Last Updated 11/7/2007 11/6/2007 11/5/2007 11/4/2007 11/3/2007
An estimated 1.2 million Maya still live in the southern Mexican state of Chiapas, and nearly 5 million more are spread throughout the Yucatan Peninsula and the cities and rural farm communities of Belize, Guatemala, Honduras and El Salvador. They are derived from the same people who created the most exalted culture in Mesoamerica. From the third to the ninth century, Maya civilization produced temples and pyramids, highly accurate calendars, mathematics and hieroglyphic writing, and a complex social and political order.
2000 BC, Maya originated in Yucatan.
500 BC, Mayan civilization began in Middle America.
300 BC, Maya adopted a system of government with rule by nobles and kings
In 300 AD and 900 AD, Mayan civilization reached its peak.
900 AD Collapse of Mayan Empire.
Common people lived in farming villages that surrounded religious cities.
Cities had temples and houses for priests and nobles.
Cities had marketplaces.
Mayan cities Tikal, Uaxactun, Caracol, Copan, Yaxchilan, Piedras Negras, Calkmul and Palenque.
The cities had a common culture but they were ruled like city-states.
Had a two-headed crocodile scepter.
His head adorned with feathers.
Kings passed the power to their sons.
A new king required a human sacrifice.
It was required to be a captive taken in war by the king.
Mayan cities were linked by roads.
Roads were paved with white cement.
Canoes handled local trade.
Mayan women rose at dawn to make tortillas.
Tortillas were a basic part of the Mayan diet.
Maya scavenged the forest for foods including deer turkey, peccaries, tapirs, rabbits, pecas.
Mayas created arable land by using a "slash-and-burn" technique to clear the forests.
Small villages consisting of household compounds occupied by extended families.
The men looked after building huts and caring for the cornfields.
The women prepared food, made clothing, and tended to the family's domestic needs.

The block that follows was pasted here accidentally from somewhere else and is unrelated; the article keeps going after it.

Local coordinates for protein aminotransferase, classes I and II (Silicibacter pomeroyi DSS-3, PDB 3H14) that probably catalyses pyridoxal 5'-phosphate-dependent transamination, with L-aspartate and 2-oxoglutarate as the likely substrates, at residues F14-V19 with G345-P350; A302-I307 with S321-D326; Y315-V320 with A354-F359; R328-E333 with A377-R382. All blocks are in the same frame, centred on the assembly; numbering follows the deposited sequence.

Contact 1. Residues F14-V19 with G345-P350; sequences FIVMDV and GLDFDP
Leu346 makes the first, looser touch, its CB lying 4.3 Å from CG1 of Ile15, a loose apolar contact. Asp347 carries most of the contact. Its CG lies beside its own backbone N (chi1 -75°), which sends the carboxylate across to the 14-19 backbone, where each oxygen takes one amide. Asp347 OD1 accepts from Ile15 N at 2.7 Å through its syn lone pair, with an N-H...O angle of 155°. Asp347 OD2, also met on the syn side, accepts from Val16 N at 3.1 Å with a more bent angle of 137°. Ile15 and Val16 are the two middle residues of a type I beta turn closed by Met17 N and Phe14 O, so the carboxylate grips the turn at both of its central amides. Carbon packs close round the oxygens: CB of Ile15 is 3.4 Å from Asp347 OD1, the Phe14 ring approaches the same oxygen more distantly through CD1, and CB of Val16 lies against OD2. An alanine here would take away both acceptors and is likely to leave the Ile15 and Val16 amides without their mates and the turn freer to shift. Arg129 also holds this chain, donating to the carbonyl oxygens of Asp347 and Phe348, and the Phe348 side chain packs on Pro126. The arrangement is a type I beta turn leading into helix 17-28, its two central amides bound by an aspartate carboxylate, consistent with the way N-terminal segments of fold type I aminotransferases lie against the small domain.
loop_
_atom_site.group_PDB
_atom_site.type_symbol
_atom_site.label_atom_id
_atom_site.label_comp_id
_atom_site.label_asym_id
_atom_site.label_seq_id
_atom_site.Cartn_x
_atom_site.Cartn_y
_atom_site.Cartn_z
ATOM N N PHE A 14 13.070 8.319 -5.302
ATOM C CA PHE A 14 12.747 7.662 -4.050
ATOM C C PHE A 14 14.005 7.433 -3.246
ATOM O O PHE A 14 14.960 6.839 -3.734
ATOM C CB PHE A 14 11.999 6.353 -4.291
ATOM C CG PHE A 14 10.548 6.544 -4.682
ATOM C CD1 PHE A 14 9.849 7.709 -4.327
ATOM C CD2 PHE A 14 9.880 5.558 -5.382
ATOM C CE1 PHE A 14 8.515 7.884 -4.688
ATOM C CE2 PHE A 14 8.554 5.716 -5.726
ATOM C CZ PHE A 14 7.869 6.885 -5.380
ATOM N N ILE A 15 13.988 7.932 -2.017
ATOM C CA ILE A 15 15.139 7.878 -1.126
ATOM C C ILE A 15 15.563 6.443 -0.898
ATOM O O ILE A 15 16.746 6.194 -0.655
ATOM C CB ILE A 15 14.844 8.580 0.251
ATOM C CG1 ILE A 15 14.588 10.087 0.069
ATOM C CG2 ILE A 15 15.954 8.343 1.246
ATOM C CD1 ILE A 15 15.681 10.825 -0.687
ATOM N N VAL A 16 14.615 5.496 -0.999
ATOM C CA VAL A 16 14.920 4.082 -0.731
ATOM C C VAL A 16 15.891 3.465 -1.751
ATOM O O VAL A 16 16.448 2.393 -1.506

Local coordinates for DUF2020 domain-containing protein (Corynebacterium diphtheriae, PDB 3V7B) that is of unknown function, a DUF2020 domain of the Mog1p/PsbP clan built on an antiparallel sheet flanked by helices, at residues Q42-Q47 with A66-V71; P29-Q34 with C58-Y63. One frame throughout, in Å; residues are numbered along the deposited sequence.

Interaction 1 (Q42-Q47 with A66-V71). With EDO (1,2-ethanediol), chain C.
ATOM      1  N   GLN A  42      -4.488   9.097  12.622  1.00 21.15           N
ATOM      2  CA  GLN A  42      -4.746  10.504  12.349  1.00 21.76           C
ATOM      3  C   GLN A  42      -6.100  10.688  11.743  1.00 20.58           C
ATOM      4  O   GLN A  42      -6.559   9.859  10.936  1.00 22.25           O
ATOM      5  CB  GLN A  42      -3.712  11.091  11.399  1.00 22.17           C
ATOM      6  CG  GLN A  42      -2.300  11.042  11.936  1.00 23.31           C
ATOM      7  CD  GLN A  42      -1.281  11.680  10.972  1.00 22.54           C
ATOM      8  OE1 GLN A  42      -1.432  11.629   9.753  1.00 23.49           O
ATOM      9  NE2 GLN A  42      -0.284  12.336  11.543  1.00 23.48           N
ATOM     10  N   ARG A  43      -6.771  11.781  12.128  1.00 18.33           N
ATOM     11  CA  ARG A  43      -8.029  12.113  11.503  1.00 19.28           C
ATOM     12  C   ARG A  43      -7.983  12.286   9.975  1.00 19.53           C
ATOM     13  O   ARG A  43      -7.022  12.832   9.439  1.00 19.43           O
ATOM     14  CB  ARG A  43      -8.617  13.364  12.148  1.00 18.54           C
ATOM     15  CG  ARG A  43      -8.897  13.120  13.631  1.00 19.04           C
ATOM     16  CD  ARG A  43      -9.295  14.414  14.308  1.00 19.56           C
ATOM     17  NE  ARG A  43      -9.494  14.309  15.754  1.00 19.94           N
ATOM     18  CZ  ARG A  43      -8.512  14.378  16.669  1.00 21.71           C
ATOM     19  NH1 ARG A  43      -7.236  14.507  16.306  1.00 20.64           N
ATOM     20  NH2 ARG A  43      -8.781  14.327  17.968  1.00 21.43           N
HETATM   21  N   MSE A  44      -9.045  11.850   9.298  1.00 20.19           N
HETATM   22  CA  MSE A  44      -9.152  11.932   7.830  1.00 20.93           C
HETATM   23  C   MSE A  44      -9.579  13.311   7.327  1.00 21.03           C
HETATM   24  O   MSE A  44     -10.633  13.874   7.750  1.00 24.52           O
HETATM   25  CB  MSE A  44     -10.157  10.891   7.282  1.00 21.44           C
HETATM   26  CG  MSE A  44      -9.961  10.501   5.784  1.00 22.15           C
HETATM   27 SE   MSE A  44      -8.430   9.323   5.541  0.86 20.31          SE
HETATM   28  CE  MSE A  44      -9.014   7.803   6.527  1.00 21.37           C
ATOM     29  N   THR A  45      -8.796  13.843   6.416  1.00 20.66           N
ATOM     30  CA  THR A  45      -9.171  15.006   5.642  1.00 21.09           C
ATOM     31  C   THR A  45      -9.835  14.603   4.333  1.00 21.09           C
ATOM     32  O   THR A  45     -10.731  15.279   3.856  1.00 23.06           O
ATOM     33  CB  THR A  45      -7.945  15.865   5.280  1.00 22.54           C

House was usually a one-room hut built of woven poles covered with mud.
Huts were used primarily for sleeping.
Daily chores, such as cooking, took place outdoors in the central communal compound.
Maya built elaborate and highly decorated temple-pyramids, palaces and observatories.
Slightly crossed eyes were held in great esteem.
Parents attempted encourage this by hanging small beads over the noses of their children.
The Maya shaped their children's skulls.
The Mayas filed their teeth to a point ot "T-shaped."
Maya had a large, prosperous "middle class."
Adapted their hieroglyphs from the Olmecs.
Inscriptions were in wood and stone and then built into the architecture.
Folding tree books were made from fig tree bark and but in the tombs of royalty.
Maya tombs were located in living areas.
Mayas were ancestor worshipers.
The role of priests was closely connected to the calendar and astronomy.
Priests controlled learning and rituals.
They were in charge of calculating time, festivals, ceremonies, cures for diseases, writing and genealogies.
The Maya clergy were not celibate, and sons often succeeded fathers.
Math and Science
Came up with the idea of zero.
Counting system was based on 20.
Astronomers could predict eclipses of the sun and moon.
Asrronomers were capable of measuring the movements of the sun, moon and planets, including Venus.
They developed a calendar based on the Olmec calendar.
Year had 365 days.
The art was composed of:
painting upon paper and plaster
carvings in wood and stone
clay and stucco models
terra cotta figurines from molds.